The Hidden Cost of Your Computer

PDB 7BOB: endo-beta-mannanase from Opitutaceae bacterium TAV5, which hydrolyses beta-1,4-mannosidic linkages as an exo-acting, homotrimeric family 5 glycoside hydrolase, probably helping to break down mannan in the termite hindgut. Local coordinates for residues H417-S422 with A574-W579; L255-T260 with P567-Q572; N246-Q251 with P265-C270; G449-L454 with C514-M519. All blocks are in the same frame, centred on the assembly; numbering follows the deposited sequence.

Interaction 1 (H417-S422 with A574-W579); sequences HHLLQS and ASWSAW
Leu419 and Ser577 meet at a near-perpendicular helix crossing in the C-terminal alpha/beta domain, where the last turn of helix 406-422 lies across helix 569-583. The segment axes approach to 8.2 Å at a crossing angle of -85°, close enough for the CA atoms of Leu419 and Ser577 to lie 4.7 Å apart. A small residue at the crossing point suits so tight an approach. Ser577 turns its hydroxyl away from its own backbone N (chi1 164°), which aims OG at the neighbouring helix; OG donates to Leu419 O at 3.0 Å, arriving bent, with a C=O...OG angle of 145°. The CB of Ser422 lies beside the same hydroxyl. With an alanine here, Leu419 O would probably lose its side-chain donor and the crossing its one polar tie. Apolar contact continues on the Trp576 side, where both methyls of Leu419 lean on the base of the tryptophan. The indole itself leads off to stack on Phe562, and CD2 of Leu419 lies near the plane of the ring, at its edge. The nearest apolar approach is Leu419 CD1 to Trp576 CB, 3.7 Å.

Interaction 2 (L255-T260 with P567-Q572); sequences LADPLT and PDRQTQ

We at the money vikings like to save our money for things that matter in that ultimate road to wealth and happiness. One fun way you can save some money is by monitoring how much energy you are using in your home with various devices such as computer, washer, dryers, vacuum cleaner. I recently got a new computer and I was curious how much energy it was using to keep powered on and plugged in all the time. An easy way to monitor this is using a kill-a-watt. I plugged my computer into it and turned it on. It showed on the display that I was using 75.9 watts of electricity while I was using my computer to write this post, slightly more than 1 incandescent 60 watt lightbulb as a point of comparison. If you are running a backup, processing a lot of data, or mining bitcoin, you will see the numbers on the kill-o-watt go up! So what’s this all mean? If I were to leave this computer running (not in sleep or hibernation mode) for 24 hours, it would consume 1.8 killowatts/day. I’m currently in Tier 1 for my energy, so this is currently costing me about 23 cents/killowatt,  .41 cents per day, or $12.30/month. But that’s not the whole story. In a few more days, I will enter Tier 2, where this will start to cost 30 cents/kilowatt or 54 cents/day. For a whole month in Tier 2 (or higher, I’d be paying over 15 dollars just for my computer. I figure if I have the first 15 days at Tier 1 and the second 15 days at tier 2, I’d pay around 13 bucks/month to keep my computer running 24×7.  If I put the computer into sleep mode while I’m not using, it still uses a tiny bit of electricity, but I am saving significantly by just taking advantage of the automated sleep/hibernation mode. Try getting a kill-o-watt and move it around your home for a few days so you can learn how much energy various things in your household cost to run, such as a washing machine or dryer. How much per load of Laundry? If you are on a Time of Use plan, where the rates/kilowatt change depending on the time of day, you can actually figure out the cost of doing a load of laundry in the evening versus the daytime, when demand is higher and the price per kilowatt goes up.

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